Auditory-Verbal therapy relies on ten principles to make up the basis of the intervention. These principles are outlined below:

  1. Promote early diagnosis of hearing loss in newborns, infants, toddlers, and young children, followed by immediate audiologic management and Auditory-Verbal Therapy;
  2. Recommend immediate assessment and use of appropriate, state-of-the-art hearing technology to obtain maximum benefits of auditory stimulation;
  3. Guide and coach parents to help their child use hearing as the primary sensory modality in developing spoken language;
  4. Guide and coach parents to become the primary facilitators of their child’s listening and spoken language development through active consistent participation in individualized Auditory-Verbal Therapy;
  5. Guide and coach parents to create environments that support listening for the acquisition of spoken language throughout the child’s daily activities;
  6. Guide and coach parents to help their child integrate listening and spoken language into all aspects of the child’s life;
  7. Guide and coach parents to use natural developmental patterns of audition, speech, language, cognition, and communication;
  8. Guide and coach parents to help their child self-monitor spoken language through listening;
  9. Administer ongoing formal and informal diagnostic assessments to develop individualized Auditory-Verbal treatment plans, to monitor progress, and to evaluate the effectiveness of the plans for the child and family; and
  10. Promote education in regular school with peers who have typical hearing and with appropriate services from early childhood onwards.

4/23/2001 - - TAMPA - - CAPTION INFO: DIGITAL IMAGES: (2) Auditory / Verbal Therapist Tina LeVasseur (cq / 30 yrs.old / left) covers her mouth so Louie Alvarez (cq / 6 yrs.old / right) can't read her lips. They were playing a game to help Louie form sentences. **** The Oscar-nominated documentary "Sound and Fury" will be shown Thursday at Tampa Theater. It deals with the controversy in the deaf world over cochlear implants, medical devices that help deafpeople hear. Some in deaf community say this is bad, that it robs deaf people of their identity and treats deafness as something to 'fix'. Implant supporters think it's a medical miracle. Suzanne Alvarez is one of them. She brings her deaf daughter, Louie, 6, to the Bolesta Center for verbal therapy. Louie had the implant 4 yrs ago. She's doing well. - - Times Photo by: Ken Helle - - Story By: Jeanne Malmgren - - SCANNED BY: kh - - RUN DATE: 4/26/2001

Times Photo by Ken Helle

Auditory-Verbal Therapy prognosis typically depends on the age at identification, parent involvement, and if there are any additional disorders or diagnosis that the child exhibits. Therapy can range from 1 year, to several years working with a Listening and Spoken Language Specialist (LSLS) to improve your child’s communication skills. Therapy is non-invasive and a fun experience as it is rarely about drill and rather, utilizes every day routines, social play, as well as songs and nursery rhymes to improve your child’s ability to listen, and learn through listening.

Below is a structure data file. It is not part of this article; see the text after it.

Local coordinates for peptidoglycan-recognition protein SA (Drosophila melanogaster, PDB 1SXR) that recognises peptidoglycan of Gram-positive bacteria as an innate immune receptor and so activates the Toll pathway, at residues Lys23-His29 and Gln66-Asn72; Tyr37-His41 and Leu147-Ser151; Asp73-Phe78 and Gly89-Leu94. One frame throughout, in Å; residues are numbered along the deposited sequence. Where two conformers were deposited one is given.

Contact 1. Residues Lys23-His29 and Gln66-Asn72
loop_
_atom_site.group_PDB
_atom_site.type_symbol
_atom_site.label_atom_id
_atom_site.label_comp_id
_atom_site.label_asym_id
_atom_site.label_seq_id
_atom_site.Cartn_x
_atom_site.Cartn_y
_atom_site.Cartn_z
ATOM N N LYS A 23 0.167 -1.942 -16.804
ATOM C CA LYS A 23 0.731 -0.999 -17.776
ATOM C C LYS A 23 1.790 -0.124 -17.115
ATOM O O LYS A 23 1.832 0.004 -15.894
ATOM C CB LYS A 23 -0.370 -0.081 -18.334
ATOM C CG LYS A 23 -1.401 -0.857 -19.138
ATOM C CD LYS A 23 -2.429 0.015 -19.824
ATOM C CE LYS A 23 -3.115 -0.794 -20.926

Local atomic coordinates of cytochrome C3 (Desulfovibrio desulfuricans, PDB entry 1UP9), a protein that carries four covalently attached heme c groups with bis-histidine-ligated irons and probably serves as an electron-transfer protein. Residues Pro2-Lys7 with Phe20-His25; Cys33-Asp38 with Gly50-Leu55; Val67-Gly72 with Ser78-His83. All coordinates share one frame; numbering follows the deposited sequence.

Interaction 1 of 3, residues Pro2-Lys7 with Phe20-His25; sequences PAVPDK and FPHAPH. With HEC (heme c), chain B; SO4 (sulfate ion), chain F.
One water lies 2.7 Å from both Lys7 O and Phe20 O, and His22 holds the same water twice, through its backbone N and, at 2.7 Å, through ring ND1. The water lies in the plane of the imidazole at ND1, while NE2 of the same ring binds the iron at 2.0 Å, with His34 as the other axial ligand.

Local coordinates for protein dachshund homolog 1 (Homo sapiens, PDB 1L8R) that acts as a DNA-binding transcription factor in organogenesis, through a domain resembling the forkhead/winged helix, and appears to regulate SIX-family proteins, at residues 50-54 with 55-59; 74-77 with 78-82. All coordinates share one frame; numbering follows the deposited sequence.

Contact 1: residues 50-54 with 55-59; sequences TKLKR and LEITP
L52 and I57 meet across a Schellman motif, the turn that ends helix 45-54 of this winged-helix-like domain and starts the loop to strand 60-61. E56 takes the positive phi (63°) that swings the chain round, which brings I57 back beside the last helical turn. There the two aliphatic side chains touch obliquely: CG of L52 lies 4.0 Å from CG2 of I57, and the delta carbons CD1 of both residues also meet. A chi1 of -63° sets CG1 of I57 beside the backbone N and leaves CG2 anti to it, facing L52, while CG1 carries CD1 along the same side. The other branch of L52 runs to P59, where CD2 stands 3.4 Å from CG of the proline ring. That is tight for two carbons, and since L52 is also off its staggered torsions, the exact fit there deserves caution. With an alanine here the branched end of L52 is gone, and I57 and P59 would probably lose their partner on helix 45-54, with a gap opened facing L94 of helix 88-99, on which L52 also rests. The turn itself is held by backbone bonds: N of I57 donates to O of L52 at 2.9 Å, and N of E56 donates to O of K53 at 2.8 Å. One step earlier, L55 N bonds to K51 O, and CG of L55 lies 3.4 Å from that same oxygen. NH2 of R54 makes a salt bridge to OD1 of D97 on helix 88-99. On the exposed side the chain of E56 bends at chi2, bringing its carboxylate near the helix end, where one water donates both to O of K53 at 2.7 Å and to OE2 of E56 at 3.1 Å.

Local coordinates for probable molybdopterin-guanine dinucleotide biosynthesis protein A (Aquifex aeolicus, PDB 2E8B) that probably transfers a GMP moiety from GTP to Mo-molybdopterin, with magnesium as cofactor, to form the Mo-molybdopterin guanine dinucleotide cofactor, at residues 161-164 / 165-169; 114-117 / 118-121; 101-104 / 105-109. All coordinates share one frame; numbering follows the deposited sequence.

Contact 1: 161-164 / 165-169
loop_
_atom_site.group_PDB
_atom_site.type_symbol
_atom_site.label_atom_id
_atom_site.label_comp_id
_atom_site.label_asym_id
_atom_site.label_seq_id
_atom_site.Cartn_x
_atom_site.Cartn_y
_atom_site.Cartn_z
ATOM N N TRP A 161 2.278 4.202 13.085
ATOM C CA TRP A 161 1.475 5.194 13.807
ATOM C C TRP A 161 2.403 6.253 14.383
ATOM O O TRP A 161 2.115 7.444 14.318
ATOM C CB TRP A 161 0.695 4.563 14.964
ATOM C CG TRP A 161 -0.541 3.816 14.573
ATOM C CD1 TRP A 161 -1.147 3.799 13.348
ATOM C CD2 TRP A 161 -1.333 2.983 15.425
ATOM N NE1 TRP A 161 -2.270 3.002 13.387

Parents are expected to participate in this therapy path, as they are ultimately their child’s greatest asset in improving their communication skills. Your LSLS will work with you closely in therapy as well as outside of the therapy room to ensure your comfort with improving your child’s skills as well as your appropriate implementation of learned strategies and techniques in therapy. It truly is a team effort, with your LSLS as the coach, and you and your child as the players with the goal being for your child to be able to participate in and thrive in a typical home or classroom environment through listening.

If you are interested in pursuing Auditory-Verbal therapy for your child with hearing loss, please don’t hesitate to contact the North Hills ENT-Speech Therapy Center to schedule your evaluation with our Speech-Language Pathologist today!    817-595-3700

(Houston, T. (2012, March 29). Auditory-Verbal Therapy: Supporting Listening and Spoken Language in Young Children with Hearing Loss & Their Families. Retrieved October 20, 2015, from http://blog.asha.org/2012/03/29/auditory-verbal-therapy-supporting-listening-and-spoken-language-in-young-children-with-hearing-loss-their-families/ )

 

 

North Hills ENT and Anderson Audiology have several convenient locations for Speech Therapy!

North Hills ENT – 817-595-3700
4351 Booth Calloway Road, Ste. 308
North Richland Hills, TX  76180

North Hills ENT– 817-595-3700
647 S. Great Southwest Pkwy., Ste. 103
Grand Prairie, TX  75051

www.NorthHillsENT.com

Anderson Audiology – 817-282-8402
1550 Norwood Drive, Suite 100
Hurst, TX  76054

www.AndersonAudiologyDFW.com